5 Key Areas Driving Enterprise 3.0

Posted by | December 8, 2011

Last week, I attended and participated in the IMPACT 2011 Venture Summit Mid-Atlantic conference, where I had a chance to talk to entrepreneurs and the venture capital community about the vast changes and opportunities ahead in enterprise computing. What struck me as I spoke with other attendees was that we’re only at the beginning of a massive wave of innovation in the enterprise, as worldwide enterprise IT spending could reach up to $2.6 trillion in 2012.

During the event, I had the pleasure of moderating a panel titled “Enterprise 3.0” that took a close look at what corporations are doing now in terms of technology adoption, as well as the kinds of technologies and companies that are shaping the coming decade of Enterprise 3.0. Companies large and small that I spoke with at the conference reported that they will transform 50 to 100 percent of their IT systems over the next year.

Joining me on the panel were Jeff Hummel, Head of Infrastructure at ING DIRECT USA; Randall Gaboriault, CIO at Christiana Healthcare; Jim Fagan, Deputy CIO at Morgan Lewis, LLP; and Rick Bullotta, CTO and co-founder at ThingWorx, a Safeguard Scientifics partner company. We talked about the five key areas that are driving us closer to Enterprise 3.0. These five forces will continue to drive the majority of changes in the years to come.

  1. Social Media — It was apparent that social media will impact the way businesses share information, drive collaboration, and increase productivity. Engagement and adoption of social apps in the enterprise will be driven by better design and functionality; a result of the mass appeal of visually appealing consumer social media platforms such as Facebook and Twitter.
  2. Mobile Technology — This is probably the most visible, tangible game changer converging on the enterprise. The ubiquity of mobile devices, intuitive productivity apps, and business acceptance of the consumerization of IT is being driven by consumer behavior. Businesses are making it easier for employees to access data stored in the enterprise remotely and securely.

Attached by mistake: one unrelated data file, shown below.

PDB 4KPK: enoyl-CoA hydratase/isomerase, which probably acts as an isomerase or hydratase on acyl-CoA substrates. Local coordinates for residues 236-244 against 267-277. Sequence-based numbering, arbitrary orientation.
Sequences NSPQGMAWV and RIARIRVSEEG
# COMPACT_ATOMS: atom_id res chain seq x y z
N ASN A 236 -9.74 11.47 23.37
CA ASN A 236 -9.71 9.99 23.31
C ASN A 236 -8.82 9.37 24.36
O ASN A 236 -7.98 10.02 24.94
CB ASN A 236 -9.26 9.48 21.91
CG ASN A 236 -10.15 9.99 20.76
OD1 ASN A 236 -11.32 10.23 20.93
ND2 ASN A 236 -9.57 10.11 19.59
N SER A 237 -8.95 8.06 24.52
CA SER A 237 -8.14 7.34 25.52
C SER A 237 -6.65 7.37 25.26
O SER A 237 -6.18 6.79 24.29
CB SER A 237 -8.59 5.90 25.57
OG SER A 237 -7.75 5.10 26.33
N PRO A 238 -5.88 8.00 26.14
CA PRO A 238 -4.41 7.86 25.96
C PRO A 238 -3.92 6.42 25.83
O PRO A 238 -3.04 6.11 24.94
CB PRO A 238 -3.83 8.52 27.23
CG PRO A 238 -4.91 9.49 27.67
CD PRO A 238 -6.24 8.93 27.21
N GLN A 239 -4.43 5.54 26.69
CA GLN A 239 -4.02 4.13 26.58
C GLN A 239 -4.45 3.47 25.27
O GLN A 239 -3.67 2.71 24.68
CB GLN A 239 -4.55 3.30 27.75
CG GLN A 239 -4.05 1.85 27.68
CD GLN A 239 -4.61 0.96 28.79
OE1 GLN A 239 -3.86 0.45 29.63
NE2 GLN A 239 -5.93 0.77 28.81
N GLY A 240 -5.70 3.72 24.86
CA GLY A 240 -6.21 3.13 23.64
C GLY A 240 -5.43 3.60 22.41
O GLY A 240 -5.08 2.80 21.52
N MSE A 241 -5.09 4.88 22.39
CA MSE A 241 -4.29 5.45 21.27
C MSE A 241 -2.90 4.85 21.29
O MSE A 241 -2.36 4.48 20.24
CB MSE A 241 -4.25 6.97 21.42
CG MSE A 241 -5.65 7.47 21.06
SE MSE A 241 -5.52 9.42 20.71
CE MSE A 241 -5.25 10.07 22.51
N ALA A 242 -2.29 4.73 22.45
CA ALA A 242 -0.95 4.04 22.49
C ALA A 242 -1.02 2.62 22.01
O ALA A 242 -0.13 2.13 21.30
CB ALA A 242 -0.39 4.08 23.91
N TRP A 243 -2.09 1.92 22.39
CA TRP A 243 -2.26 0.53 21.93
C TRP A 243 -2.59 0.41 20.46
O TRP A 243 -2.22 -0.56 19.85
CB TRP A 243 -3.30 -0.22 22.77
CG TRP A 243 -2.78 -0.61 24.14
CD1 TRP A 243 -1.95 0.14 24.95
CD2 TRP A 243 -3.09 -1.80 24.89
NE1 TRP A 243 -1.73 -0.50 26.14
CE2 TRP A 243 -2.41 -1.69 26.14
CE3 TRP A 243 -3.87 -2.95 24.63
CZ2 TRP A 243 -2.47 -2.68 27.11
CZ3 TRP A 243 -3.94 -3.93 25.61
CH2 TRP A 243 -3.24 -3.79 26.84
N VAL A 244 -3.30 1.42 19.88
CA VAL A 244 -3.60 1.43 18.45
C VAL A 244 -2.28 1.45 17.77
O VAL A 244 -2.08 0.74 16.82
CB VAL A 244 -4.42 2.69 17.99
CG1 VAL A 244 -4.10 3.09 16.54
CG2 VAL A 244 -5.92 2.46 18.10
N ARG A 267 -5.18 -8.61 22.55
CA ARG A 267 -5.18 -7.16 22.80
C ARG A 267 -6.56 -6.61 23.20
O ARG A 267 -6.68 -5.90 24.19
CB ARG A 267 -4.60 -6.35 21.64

3. Cloud — Our panelists have already moved to the cloud in one form or another because of the opportunities to decrease costs and cut down on the maintenance of hardware and systems. While there are many benefits to a cloud strategy, data loss and security remain major risks.  Now, and in the coming years, enterprises, including businesses represented by our panelists, can focus on their individual business processes and build the apps that enable them to work efficiently and drive productivity across all departments.
  4. Internet of Things — The “Internet of Things” is also driving new opportunities by employing the first three technology areas I mentioned above. While collaboration between people has driven Enterprise 2.0, the next generation of the enterprise will depend on the addition of information from machines and devices into the mix. According to Cisco, some 50 billion devices are supposed to be in use and connected to the Internet in one form or another by 2020, providing businesses with real-time insight into the performance of their assets.
  5. Big Data — The vast amount of data being produced by all of the devices will be connected both inside and outside of the enterprise. This offers businesses never before seen opportunities to gather and leverage greater data sets. Big data provides enterprises with the opportunity to break information out of their traditional silos and provide greater visibility into a company’s operations. Businesses can respond to problems faster by gaining immediate insight into their operations, and, in many cases, avoid potential problems altogether. It sounds like some companies are off to a great start developing new tools to sift through and make sense of this avalanche of intelligence.

These technologies, from mobility and cloud computing to fifth generation development frameworks and virtualization, are upon us. Right now, CIOs and CTOs can approach these innovations carefully, building APIs to continue deriving value from legacy systems. But, as they build towards full scale Enterprise 3.0, they will have to rethink significant portions of their environment. Don’t be intimidated though, as this process is leading us to the most exciting transformation in technology since the birth of the Internet.

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